The Philadelphia Inquirer was hit by a cyber attack that prevented the newspaper from printing its weekly edition, according to an announcement on Inquirer‘s website. The newspaper may not be able to print the full edition from Monday, although their website is currently open and running slower than usual.
It is not clear who could be behind the cyber attack, nor how much damage the unnamed hackers could have caused to the newspaper. The Inquirer reportedly working with the FBI, which has not publicly commented on the attack.
Ransomware attacks have become an incredibly popular way for hackers to get money from companies and institutions. They usually involve breaking into an online system with valuable information, and hackers will digitally lock that information with encryption that only hackers can unlock. A ransom is demanded, usually in cryptocurrency, and if the money is not paid, the hackers threaten to either release the information publicly or keep it locked up indefinitely.
The cyberattack was first recognized Saturday morning when the content management system, or CMS, used to publish articles on the newspaper’s website stopped working. Journalists developed a solution that allowed them to publish directly to Inquirer Web page.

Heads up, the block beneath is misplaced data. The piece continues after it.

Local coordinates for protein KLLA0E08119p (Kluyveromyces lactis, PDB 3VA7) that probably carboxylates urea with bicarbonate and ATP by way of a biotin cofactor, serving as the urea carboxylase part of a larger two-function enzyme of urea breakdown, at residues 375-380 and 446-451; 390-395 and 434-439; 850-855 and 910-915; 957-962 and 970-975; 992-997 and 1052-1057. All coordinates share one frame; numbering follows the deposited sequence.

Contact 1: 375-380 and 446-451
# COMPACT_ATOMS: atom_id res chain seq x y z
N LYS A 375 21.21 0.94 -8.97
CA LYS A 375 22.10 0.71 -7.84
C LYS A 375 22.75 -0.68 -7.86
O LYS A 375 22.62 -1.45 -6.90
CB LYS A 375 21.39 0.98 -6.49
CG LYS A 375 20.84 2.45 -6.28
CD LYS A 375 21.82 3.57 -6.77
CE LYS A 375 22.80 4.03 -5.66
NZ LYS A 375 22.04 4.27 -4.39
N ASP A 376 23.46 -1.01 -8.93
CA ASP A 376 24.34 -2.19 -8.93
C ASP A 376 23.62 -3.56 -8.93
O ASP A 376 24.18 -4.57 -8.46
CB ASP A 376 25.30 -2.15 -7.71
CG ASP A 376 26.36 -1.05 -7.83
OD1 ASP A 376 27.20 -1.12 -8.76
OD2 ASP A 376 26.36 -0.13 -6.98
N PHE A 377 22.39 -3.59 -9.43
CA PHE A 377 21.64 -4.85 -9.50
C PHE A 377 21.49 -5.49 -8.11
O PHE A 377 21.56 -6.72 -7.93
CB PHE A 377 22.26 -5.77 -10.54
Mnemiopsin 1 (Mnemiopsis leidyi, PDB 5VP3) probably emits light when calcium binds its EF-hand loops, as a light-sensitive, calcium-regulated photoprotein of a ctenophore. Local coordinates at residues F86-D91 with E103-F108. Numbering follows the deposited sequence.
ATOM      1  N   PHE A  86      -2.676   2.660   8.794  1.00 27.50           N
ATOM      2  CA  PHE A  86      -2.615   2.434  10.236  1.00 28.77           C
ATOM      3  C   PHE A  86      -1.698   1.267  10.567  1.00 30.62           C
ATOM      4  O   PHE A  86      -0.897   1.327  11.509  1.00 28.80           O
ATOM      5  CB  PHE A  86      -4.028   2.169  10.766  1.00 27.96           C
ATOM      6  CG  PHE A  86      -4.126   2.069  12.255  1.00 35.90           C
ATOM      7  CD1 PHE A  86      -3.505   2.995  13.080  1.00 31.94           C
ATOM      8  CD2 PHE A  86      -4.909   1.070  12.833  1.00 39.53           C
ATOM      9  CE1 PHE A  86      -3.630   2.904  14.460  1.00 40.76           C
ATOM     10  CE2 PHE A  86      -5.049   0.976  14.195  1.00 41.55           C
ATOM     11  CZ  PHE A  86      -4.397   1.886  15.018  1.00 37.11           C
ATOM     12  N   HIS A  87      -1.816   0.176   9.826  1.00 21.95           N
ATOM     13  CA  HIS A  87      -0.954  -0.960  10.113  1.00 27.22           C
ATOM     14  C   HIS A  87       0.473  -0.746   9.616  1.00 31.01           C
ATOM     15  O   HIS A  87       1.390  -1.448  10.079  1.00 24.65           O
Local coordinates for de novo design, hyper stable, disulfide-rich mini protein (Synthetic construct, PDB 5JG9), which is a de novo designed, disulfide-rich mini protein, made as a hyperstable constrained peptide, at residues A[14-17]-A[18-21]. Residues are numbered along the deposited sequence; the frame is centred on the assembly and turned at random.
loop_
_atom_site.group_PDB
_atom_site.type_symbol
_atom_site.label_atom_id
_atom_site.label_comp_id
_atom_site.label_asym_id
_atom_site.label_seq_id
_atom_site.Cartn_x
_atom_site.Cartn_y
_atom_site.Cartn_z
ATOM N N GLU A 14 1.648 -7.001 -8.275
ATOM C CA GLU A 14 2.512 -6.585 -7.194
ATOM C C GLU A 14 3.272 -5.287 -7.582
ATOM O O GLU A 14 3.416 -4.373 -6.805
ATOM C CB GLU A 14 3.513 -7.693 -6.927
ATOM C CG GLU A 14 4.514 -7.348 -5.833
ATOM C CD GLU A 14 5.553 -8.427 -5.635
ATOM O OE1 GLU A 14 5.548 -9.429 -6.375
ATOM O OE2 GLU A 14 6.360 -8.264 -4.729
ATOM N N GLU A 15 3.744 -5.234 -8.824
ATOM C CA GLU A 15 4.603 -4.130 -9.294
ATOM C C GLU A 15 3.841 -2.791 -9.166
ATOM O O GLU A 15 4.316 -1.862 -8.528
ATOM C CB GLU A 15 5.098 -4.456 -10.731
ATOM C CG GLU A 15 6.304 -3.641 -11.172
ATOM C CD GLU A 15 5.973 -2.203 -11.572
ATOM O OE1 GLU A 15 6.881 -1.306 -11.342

Inquirer Publisher Lisa Hughes reportedly sent an internal email on Sunday to all staff at the paper informing them that they were not coming to the office on Monday.
“We appreciate everyone’s patience and understanding as we work to fully restore systems and conclude this investigation as quickly as possible,” Hughes said, according to Inquirer. “We will keep our staff and readers updated as we learn more.”
The Los Angeles Times the newspaper was the target of a cyber attack 2018but the targets of ransomware attacks have become more diverse in recent years, including JBS Meats 2021 and the city of Dallas this month. The Dallas attack disrupted everything from automated emergency response systems to the court system.
In fact, government systems in Dallas are still reeling from the latest attack and could take months to fully restore capabilities, according to city authorities. JBS Meats, on the other hand, paid the attackers 11 million dollars to restore your data.
Forbes – Innovation